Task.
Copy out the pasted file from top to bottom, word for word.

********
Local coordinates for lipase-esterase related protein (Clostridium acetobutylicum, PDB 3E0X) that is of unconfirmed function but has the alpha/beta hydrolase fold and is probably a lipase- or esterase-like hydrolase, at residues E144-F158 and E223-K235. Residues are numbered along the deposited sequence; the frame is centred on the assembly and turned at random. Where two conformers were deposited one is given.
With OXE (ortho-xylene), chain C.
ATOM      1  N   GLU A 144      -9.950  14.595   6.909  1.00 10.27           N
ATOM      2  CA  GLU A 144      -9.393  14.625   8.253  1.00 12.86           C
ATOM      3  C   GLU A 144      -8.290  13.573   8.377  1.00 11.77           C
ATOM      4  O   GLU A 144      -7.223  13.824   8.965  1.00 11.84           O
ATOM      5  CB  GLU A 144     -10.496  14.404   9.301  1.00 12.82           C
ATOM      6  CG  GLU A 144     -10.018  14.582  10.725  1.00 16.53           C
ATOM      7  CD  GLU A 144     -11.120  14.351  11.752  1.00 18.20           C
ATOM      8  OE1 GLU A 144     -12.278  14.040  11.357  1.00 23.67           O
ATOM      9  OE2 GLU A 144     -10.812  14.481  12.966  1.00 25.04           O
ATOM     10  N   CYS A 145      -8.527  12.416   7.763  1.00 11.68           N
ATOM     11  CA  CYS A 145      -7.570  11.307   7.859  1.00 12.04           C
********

Local coordinates for lipase-esterase related protein (Clostridium acetobutylicum, PDB 3E0X) that is of unconfirmed function but has the alpha/beta hydrolase fold and is probably a lipase- or esterase-like hydrolase, at residues E144-F158 and E223-K235. Residues are numbered along the deposited sequence; the frame is centred on the assembly and turned at random. Where two conformers were deposited one is given.
With OXE (ortho-xylene), chain C.
ATOM      1  N   GLU A 144      -9.950  14.595   6.909  1.00 10.27           N
ATOM      2  CA  GLU A 144      -9.393  14.625   8.253  1.00 12.86           C
ATOM      3  C   GLU A 144      -8.290  13.573   8.377  1.00 11.77           C
ATOM      4  O   GLU A 144      -7.223  13.824   8.965  1.00 11.84           O
ATOM      5  CB  GLU A 144     -10.496  14.404   9.301  1.00 12.82           C
ATOM      6  CG  GLU A 144     -10.018  14.582  10.725  1.00 16.53           C
ATOM      7  CD  GLU A 144     -11.120  14.351  11.752  1.00 18.20           C
ATOM      8  OE1 GLU A 144     -12.278  14.040  11.357  1.00 23.67           O
ATOM      9  OE2 GLU A 144     -10.812  14.481  12.966  1.00 25.04           O
ATOM     10  N   CYS A 145      -8.527  12.416   7.763  1.00 11.68           N
ATOM     11  CA  CYS A 145      -7.570  11.307   7.859  1.00 12.04           C